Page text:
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fixed like a flint towards heaven, and his young heart on Him who reigns there. He grasps again his knife. He cuts another niche, and another foot is added to the hundreds that remove him from the reach of human help from below. How carefully he uses his wasted blade! How anxiously he selects the softest places in that vast pier! How he avoids every flinty grain ! How he economizes his physical powers, resting a moment at each gain he cuts! How every motion is watched from below! There stand his father, mother, brother, and sister, on the very spot, where if he falls he will not fall alone.

The sun is half-way down in the west. The lad has made fifty additional niches in the mighty wall, and now finds himself directly under the middle of that vast arch of rock, earth, and trees. He must cut his way in a new direction to get from this overhanging mountain. The inspiration of hope is in his bosom; its vital heat is fed by the increasing shouts of hundreds, perched upon cliffs and trees, and others who stand with ropes in their hands upon the bridge above, or with ladders below. Fifty more gains must be cut before the longest rope can reach him. His wasting blade strikes again into the limestone. The boy is emerging painfully foot by foot from under that lofty arch. Spliced ropes are in the hands of those who are leaning over the outer edge of the bridge. Two minutes more and all will be over. That blade is worn to the last half-inch. The boy's head reels ; his eyes are starting from their sockets. His last hope is dying in his heart; his life must hang upon the next gain he cuts. That niche is his last. At the last flint dash he makes, his knife—bis faithful knife--falls from his little nerveless hand, and ringing along the precipice, falls at his mother's feet. An involuntary groan of despair runs like a death-knell through the channel below, and all is still as the grave. At the height of nearly three hundred feet, the devoted boy lifts his hopeless heart and closing eyes to commend his soul to God. 'Tis but a moment—there ! one foot swings off !—he is reeling-trembling-toppling over into eternity. Hark !-a shout falls on his ears from above! The man who is lying with half his length over the bridge has caught a glimpse of the boy's head and shoulders. Quick as thought the noose rope is within reach of the sinking youth. No one breathes. With a faint convulsive effort the swooning boy drops his arm into the noose. Darkness comes over him, and with the words “God!” and “MOTHER !” whispered on his lips just loud enough to be heard in heaven, the tightening rope lifts him out of his last shallow niche. Not a lip moves while he is dangling over the fearful abyss; but when a sturdy Virginian reaches down and draws up the lad, and holds him up in his arms before the tearful, breathless multitude—such shouting! and such leaping and weeping for joy never greeted a human being so recovered from the yawning gulf of eternity.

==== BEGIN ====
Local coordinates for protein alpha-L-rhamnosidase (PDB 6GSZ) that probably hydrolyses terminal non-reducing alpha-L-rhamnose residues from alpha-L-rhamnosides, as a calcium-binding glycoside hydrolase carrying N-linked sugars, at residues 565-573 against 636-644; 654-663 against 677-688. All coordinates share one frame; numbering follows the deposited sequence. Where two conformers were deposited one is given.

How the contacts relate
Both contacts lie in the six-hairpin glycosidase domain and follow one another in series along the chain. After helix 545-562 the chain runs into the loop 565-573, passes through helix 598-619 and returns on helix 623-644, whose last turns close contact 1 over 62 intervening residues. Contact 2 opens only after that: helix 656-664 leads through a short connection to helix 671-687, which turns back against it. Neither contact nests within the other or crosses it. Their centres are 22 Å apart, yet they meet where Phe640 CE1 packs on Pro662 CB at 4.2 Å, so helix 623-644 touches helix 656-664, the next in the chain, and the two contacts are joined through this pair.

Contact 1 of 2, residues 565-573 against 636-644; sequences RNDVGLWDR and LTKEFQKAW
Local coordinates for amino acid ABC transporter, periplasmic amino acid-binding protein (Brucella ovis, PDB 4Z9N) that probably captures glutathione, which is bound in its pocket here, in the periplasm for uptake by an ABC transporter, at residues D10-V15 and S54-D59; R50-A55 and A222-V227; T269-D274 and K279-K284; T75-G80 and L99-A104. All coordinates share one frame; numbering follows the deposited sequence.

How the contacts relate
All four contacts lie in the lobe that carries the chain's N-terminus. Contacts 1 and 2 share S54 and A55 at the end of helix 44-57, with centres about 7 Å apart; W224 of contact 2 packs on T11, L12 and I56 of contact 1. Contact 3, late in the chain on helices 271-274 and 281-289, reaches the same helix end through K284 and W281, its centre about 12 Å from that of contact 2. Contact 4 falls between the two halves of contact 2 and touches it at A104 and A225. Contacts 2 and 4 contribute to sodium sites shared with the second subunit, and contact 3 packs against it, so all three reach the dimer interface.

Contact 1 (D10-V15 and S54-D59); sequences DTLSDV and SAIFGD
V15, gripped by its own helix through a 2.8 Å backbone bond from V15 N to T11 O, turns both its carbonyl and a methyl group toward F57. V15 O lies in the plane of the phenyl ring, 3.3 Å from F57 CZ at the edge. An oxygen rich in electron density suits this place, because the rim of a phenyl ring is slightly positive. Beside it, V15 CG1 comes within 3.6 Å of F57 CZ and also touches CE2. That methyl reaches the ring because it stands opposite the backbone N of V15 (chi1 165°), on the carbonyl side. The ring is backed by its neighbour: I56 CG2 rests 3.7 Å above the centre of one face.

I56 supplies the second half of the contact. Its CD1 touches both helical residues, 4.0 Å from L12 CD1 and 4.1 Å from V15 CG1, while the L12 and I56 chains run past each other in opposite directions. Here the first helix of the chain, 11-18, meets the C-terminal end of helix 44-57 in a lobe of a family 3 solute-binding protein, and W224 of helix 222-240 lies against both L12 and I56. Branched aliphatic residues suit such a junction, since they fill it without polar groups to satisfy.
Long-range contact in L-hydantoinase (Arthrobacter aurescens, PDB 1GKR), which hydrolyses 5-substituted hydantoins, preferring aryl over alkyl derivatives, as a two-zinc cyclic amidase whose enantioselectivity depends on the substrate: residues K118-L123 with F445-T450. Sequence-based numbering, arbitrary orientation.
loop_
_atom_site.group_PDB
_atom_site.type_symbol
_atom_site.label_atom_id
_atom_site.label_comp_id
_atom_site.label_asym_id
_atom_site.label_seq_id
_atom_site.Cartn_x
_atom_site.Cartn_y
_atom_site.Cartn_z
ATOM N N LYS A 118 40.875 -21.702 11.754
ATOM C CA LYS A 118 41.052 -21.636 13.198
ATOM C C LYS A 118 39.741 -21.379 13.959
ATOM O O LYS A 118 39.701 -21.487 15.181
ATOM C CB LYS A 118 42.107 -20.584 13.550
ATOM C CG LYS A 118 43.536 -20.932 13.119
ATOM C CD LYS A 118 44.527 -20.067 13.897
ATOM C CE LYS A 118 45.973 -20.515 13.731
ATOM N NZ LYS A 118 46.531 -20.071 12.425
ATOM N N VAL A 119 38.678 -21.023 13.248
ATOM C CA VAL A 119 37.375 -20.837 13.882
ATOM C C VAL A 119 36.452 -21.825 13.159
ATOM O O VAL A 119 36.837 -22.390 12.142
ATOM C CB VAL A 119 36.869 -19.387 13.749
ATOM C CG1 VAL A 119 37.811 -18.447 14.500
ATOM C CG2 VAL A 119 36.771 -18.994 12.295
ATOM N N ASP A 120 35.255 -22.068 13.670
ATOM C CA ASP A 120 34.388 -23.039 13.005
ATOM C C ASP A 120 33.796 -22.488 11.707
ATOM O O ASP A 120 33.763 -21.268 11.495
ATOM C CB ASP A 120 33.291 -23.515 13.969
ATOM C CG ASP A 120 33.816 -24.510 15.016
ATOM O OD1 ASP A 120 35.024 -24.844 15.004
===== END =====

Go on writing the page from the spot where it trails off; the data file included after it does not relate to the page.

ELIHU BURRITT.

Virginia.—One of the Southern States of America, called

Virginia after the virgin Queen Elizabeth, in whose reign it was colonised. Virginia is noted for the beauty of its scenery, and still more for its many natural curiosities ; among the most celebrated of which is the natural rock-bridge, formed by some great convulsion of nature, which appears to have rent a mountain asunder by a mighty chasm, and joined it at the top by a mass

of rock. Alexander. — Alexander the Great, the conqueror of Asia. Cæsar.-Julius Cæsar, the most famous of all the Roman

generals. Buonaparte.—Napoleon Buonaparte. Washington.-George Washington, under whom the United

States achieved their independence. He was born in
Virginia, 22nd February, 1732, and died at Mount
Vernon, Virginia, 14th December, 1799. He is still
the most important figure in American history.

ICEBERGS IN THE ATLANTIC.

ONE morning, earlier than the usual time of rising, the steward awakened us with the news that icebergs were close at hand. This was charming intelligence, for, so late in the season, they are but rarely met with. We were all soon on deck, and for a worthy object. One was a grand object, with two great domes, each as large as that of St. Paul's; the lower part was like frosted silver. Where the heat of the sun had melted the surface, and it had frozen again, in its gradual decay it had assumed all sorts of angular and fantastic shapes, reflecting from its green transparent mass thousands of prismatic colours, while, below, the gentle swell dallied with its cliff-like sides. The action of the waves had worn away a great portion of the base over the water into deep nooks and caves, destroying the balance of the mass. While we were passing, the crisis of this tedious process chanced to arrive; the huge white rock tottered for a moment, then fell into the calm sea with a sound like the roar of a thousand cannon,